Nik Darlington 10.23am
It is a tall order for proper news to rear its head at the moment, with the media barely recovering from its infantile frenzy of fiscal grannies before leaping gleefully into the arms of a lascivious donor scandal.
The Sunday Times’ undercover sting of the former Tory party treasurer was a timely reminder that News International, despite dangerous dalliances with illicit technology, still does a good turn of old fashioned muckraking. In the midst of Leveson, ‘how timely’, the cynical (or the sensible) might say. Rupert might have missed a trick though. Would’ve done sales a world of good giving it to the Sun.
But while the columns and airwaves were aflutter with chatter about who shares the Prime Minister’s table, Mr Cameron yesterday announced important extra funding for dementia research, during a speech at a conference put on by the Alzheimer’s Society, who have published a report entitled Dementia 2012: A national challenge.
Mr Cameron called it a “national crisis” and “one of the greatest challenges of our time”. Dementia affects hundreds of thousands of elderly people and is thought to cost society £23 billion (rising to £27 billion by 2018), not to mention the often painful - and regularly painstaking - time and attention given to sufferers by carers and loved ones each and every day.
The Alzheimer’s Society’s research shows that barely one-fifth of of dementia sufferers believe they are “living well” with the condition, and only 7 per cent of the general public believe that sufferers have a “very good” or even a “fairly good” quality of life.
Mercifully, I was too young truly to take in the full bearing of my grandmother’s long experience of Alzheimer’s. She once took me for a short stroll around Wimbledon Common, pushing me in my pram. We were discovered a worryingly long while later a few streets away. She was asking a builder where she lived, while I happily and unassumingly blew bubbles, or did whatever babies did in the 1980s (do they now play Angry Birdies?). Needless to say, I didn’t grow up knowing her too well.
Yet by all accounts, my grandmother received loving and excellent care: from my late grandfather, my mother, many other relatives and dedicated professional carers. Not all, scarcely many, have such good fortune.
Dementia is, as Mr Cameron said yesterday, “a terrible disease”. It isn’t just geriatrics losing their marbles. It is a chronic condition that is only going to affect more and more people as our population ages. If the number of dementia sufferers does indeed double over the next four decades, we all need to become much better at caring for them.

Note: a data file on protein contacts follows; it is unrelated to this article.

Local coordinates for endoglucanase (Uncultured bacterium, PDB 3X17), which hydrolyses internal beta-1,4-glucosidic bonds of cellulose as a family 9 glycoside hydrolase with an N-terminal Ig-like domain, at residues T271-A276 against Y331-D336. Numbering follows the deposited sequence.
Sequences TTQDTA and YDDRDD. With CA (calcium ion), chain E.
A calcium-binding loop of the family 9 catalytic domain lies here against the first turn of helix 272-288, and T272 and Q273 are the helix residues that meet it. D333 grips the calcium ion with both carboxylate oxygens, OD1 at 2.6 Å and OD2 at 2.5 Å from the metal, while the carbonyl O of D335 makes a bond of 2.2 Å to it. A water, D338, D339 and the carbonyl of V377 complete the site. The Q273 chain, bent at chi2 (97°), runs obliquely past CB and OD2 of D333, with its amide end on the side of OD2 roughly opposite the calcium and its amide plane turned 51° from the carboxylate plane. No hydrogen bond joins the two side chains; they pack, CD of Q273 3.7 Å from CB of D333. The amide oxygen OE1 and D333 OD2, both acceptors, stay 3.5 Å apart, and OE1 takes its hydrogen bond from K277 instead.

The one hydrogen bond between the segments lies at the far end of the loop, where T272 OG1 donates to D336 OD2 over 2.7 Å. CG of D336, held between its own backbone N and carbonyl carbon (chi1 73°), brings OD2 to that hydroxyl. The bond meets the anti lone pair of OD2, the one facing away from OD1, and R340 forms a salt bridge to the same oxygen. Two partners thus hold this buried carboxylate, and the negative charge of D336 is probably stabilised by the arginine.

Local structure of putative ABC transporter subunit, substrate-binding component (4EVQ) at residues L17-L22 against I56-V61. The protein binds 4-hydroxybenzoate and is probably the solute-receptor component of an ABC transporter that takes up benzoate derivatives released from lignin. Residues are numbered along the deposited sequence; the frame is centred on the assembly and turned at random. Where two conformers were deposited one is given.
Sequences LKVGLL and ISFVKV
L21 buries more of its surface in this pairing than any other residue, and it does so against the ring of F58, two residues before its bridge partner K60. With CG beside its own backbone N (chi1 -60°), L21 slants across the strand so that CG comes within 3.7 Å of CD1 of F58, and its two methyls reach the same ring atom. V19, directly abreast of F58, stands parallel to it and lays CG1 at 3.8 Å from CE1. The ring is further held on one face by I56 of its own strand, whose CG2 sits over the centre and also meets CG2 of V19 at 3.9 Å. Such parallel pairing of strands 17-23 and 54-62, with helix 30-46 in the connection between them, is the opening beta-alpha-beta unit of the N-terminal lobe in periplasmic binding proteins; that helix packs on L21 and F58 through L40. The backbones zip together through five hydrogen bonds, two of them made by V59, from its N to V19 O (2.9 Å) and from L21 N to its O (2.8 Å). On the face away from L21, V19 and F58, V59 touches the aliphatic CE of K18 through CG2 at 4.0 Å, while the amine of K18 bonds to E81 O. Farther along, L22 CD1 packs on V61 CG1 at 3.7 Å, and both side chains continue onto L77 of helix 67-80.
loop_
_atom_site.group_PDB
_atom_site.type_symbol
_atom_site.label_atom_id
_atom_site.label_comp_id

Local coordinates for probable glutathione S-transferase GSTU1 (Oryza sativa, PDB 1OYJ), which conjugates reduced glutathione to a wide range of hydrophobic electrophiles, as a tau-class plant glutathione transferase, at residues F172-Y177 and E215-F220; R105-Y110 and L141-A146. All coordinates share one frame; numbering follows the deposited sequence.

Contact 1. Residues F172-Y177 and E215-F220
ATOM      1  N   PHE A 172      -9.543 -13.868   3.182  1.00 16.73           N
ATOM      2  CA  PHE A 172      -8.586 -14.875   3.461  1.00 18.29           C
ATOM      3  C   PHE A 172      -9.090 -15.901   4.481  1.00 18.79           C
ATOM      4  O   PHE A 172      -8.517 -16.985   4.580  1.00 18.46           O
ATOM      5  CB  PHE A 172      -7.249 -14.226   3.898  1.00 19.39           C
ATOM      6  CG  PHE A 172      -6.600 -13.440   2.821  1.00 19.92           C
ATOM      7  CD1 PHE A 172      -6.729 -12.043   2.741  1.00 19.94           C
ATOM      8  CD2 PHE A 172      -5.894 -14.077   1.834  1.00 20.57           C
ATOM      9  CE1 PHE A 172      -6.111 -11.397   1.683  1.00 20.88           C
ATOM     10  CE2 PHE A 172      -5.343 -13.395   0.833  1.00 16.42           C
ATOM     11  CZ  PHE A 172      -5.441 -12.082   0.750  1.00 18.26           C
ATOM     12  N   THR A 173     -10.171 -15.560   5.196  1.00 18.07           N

Overall, the solutions are relatively straightforward. They just need the commensurate time, attention and resources devoted to them. The Prime Minister’s announcement yesterday is a first step of what must be many.
On the surface, I am not keen on the creation of twenty “dementia-friendly communities” (they have an air of the ‘undesirables’ colony about them). But if what it means is testing efforts to raise awareness and understanding of a largely misunderstood disease, then I am easily convinced.
Because dementia is a chronic condition that people have to live with for many years, treatment of it cannot force sufferers to be isolated. Much as the world we live in has become more accommodating, physically and psychologically, of disabled people, we have to make the world more accommodating for dementia sufferers.
As the Alzheimer’s Society’s report says, this will involve “a major shift in public awareness and understanding of dementia”. The social care system must be reformed, using the Dilnot Commission’s recommendations as a starting point. Resources have to shift from inappropriate acute and residential care towards helping care for people in the community.
Perhaps most importantly, dementia sufferers must be recognised as “active citizens with the potential to live well in the community”.
This all needs research, time and effort. The Prime Minister understands this, and we hope, as we await publication of a White Paper on social care, that the Government understands this too.
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